I like to believe that there are still good keywords out there in every possible niche, whether you’re in weight-loss or make money online. Those are the two most popular niches out there. There are still good keywords that you can find. It’s just going to take a lot of time and take some really good critical thinking in order to identify those keywords. Then you can tailor a campaign to help you rank them. The keyword research part is extremely important. Don’t neglect to do a thorough job here because if you choose good keywords, it’s just going to make this, your SEO, way easier than going after these impossible rankings.

Joe:                 Once you’ve completed your keyword research, once you’ve determined what keywords you’re going to target, it gets down to the on-page of SEO. This is just making sure in the right areas of your site codes you’re incorporating your keywords. Now, it’s important when you’re incorporating keywords, you can’t just keyword stuff. You can’t just write bike shop, bicycle shop, different variations of your keywords. It has to read naturally.

Google’s taken a lot of steps to make sure that people that are just stuffing their content with keywords are not appearing in the search result. Google’s, the entire purpose of what Google is trying to do is to return the most authoritative, relevant sites for the search query. In that process, it started filtering out sites that are just trying to do SEO. They are not actually trying to provide their user with any valuable information. They are just trying to get their website ranked. They are trying to filter those results out, so you’ve got to make sure you’re providing useful, solid information to your users.

Greg:               Yes, so not only solid information that they can use, but have more than just simple text content. What do people like to see? People are really big into watching videos these days, so having some really interactive media on your site is a great idea. It’s just going to make things way more easier than if you have a few different YouTube videos of examples of whatever you’re promoting. You have some good pictures. You have some other rich content that people can engage with.

Google is going to reward your website a lot better than a site that doesn’t take the user into consideration, so websites that Google does not like are websites that are just chocked full of ads, way too spammy looking. Too many ads above the fold when you go to the website is a huge red flag. Keyword stuffing, having your keyword in your content way too many times is another red flag. It’s just a really good idea to not really focus so much on turning a buck from your website but actually trying to, like Joe said, provide really user-friendly content that people can identify with and engage with.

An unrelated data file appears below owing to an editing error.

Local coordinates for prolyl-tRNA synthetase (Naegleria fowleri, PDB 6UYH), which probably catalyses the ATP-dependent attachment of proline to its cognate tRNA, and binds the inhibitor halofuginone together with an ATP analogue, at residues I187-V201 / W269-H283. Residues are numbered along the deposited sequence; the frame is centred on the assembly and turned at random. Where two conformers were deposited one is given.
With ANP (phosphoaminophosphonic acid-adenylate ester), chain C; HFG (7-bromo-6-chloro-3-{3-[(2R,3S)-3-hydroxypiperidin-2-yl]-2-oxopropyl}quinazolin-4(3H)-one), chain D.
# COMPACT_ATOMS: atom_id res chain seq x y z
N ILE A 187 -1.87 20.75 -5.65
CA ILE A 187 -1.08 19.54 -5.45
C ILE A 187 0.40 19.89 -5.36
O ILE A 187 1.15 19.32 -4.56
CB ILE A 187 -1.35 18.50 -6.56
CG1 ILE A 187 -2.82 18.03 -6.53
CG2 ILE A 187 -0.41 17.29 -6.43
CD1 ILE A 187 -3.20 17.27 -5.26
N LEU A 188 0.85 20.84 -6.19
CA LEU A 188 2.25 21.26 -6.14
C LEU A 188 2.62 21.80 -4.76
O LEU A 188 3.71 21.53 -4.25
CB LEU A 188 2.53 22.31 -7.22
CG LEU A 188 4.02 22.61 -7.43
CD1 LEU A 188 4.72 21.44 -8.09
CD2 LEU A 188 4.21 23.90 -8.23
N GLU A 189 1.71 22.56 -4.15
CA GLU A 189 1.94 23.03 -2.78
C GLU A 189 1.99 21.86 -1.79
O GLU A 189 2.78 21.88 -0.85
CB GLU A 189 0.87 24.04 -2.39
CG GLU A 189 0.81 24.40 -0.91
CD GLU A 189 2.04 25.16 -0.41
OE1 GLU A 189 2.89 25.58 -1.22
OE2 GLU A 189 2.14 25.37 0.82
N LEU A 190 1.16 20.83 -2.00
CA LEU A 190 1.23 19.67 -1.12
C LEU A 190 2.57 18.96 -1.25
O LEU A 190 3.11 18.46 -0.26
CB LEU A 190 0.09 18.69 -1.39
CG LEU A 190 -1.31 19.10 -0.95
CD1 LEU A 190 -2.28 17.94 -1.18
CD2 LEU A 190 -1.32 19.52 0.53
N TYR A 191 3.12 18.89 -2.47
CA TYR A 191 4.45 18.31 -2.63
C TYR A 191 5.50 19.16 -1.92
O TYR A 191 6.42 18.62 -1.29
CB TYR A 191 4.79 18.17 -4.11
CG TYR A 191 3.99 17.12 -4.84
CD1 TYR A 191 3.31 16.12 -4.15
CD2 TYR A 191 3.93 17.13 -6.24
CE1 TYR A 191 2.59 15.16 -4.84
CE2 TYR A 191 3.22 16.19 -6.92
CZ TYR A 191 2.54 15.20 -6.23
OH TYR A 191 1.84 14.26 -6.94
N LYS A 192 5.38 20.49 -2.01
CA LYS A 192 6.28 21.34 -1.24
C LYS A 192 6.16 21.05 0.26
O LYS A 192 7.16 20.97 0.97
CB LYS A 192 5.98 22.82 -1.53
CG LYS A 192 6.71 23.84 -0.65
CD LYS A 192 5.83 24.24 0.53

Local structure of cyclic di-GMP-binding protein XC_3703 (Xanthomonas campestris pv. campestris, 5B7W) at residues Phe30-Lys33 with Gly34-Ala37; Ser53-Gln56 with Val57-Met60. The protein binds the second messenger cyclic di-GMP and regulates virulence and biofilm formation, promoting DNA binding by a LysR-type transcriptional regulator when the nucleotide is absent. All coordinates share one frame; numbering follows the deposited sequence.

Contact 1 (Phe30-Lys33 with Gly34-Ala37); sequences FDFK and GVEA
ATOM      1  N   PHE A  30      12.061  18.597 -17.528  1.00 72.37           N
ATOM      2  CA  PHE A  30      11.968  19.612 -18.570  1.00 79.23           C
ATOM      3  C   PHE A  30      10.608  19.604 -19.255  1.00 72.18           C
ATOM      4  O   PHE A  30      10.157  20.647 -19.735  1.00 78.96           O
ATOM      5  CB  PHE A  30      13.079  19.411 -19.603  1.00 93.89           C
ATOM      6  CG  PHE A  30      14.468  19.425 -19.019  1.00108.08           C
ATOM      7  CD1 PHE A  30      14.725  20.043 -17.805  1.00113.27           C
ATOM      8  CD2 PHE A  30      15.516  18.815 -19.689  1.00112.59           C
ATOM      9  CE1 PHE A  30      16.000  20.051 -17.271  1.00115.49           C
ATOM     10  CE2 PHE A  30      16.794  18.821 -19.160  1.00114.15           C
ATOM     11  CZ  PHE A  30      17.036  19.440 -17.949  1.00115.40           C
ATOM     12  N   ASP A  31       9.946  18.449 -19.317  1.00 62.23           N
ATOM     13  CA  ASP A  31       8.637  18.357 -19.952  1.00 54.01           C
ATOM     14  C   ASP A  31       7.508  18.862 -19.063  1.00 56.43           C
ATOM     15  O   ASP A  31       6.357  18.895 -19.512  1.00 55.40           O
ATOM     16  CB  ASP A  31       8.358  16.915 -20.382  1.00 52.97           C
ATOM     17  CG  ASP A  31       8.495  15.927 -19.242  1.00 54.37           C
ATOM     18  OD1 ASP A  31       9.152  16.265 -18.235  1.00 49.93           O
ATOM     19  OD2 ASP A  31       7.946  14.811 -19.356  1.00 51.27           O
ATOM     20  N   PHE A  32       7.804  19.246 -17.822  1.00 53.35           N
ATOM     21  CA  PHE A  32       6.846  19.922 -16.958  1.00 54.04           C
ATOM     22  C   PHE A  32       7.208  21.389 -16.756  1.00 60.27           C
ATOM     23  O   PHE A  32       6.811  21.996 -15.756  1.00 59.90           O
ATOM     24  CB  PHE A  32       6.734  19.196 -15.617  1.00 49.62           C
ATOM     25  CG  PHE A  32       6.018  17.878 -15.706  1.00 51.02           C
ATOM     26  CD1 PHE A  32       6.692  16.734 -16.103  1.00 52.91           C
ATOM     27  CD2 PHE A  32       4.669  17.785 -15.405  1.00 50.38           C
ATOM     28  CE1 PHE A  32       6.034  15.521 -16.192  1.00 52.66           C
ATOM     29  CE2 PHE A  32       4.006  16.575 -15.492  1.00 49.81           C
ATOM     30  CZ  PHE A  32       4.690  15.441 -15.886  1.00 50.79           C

Joe:                 Real quick, I’m going to break down some different elements on a couple of different webpages, kind of show you good and bad SEO that we see on some pages.

At the very top here, this section right up here that I’ve just covered up with my yellow line. That is the page title. That is … It’s not shown anywhere on the page except for at the top of the browser or at the top of a tab, but when the website is returned in a search query, it’s the page title that is the actual blue link that is pointing to your page.

You’ll also notice, if you’ve ever googled anything, the words that you’ve actually typed in search are returned in bold. That’s why it’s so key to have your page title have some keyword rich content in it. This particular website, they do lake management, so his page title starts off with lake management. That’s good, solid keyword value in that.

Then there’s also heading tags. Heading tags are another key area to have good keyword value in it here. Again, he’s got his lake management here in his heading tag. Any larger, emphasized text is probably either a heading tag or any kind of emphasis on text, Google reads that when they go through your page’s code. They’ll see that, okay, this text is emphasized. There’s a reason for this text here. This website believes this is important. You always want to make sure you have, again, some good keyword value in that.

Here’s some bad SEO on this page. You’ll see here on these … These are also heading tags: our approach, our methods, our customer care. There’s no real key value. Nobody’s going to type in our approach to find this business. What you want to have there, again, lake management, pond management, something keyword value in there.

Greg:               Yeah, or just explain a little bit better what you’re approach is. If I were to edit this website, I’d make it say our approach to lake management; our methods for keeping lakes clean, smart, and effective. Using good keywords in these headers is really key to Google picking up this page for the keywords that it’s trying to rank for.

Joe:                 Then here’s another example. This one’s a little blurry. I hope you can see it. At the top of this, his page title right up there, it’s just his name, Charles Stark. Again, unless somebody knows who this lawyer is and is looking specifically for him, he doesn’t have a lot of search value there. This is an attorney’s website. He does corporate and business law. It should probably say Corporate Attorney, Charles Stark, or Business Attorney, Charles Stark.